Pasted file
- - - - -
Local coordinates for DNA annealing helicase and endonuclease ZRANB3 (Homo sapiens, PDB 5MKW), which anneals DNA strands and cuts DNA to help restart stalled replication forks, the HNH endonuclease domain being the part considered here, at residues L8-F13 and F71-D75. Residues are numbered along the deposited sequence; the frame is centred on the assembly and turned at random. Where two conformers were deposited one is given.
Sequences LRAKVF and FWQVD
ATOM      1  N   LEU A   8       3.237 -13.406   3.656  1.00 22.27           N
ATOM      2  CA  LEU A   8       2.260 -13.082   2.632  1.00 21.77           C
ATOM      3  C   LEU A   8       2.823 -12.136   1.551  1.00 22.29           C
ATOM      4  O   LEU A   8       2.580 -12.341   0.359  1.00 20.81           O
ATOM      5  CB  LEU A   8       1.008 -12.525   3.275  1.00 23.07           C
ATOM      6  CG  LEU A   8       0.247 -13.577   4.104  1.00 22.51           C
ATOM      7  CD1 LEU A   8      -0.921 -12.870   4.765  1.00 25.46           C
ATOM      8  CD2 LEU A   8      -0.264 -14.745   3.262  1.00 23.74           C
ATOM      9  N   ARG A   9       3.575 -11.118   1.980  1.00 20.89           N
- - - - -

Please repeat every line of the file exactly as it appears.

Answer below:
Local coordinates for DNA annealing helicase and endonuclease ZRANB3 (Homo sapiens, PDB 5MKW), which anneals DNA strands and cuts DNA to help restart stalled replication forks, the HNH endonuclease domain being the part considered here, at residues L8-F13 and F71-D75. Residues are numbered along the deposited sequence; the frame is centred on the assembly and turned at random. Where two conformers were deposited one is given.
Sequences LRAKVF and FWQVD
ATOM      1  N   LEU A   8       3.237 -13.406   3.656  1.00 22.27           N
ATOM      2  CA  LEU A   8       2.260 -13.082   2.632  1.00 21.77           C
ATOM      3  C   LEU A   8       2.823 -12.136   1.551  1.00 22.29           C
ATOM      4  O   LEU A   8       2.580 -12.341   0.359  1.00 20.81           O
ATOM      5  CB  LEU A   8       1.008 -12.525   3.275  1.00 23.07           C
ATOM      6  CG  LEU A   8       0.247 -13.577   4.104  1.00 22.51           C
ATOM      7  CD1 LEU A   8      -0.921 -12.870   4.765  1.00 25.46           C
ATOM      8  CD2 LEU A   8      -0.264 -14.745   3.262  1.00 23.74           C
ATOM      9  N   ARG A   9       3.575 -11.118   1.980  1.00 20.89           N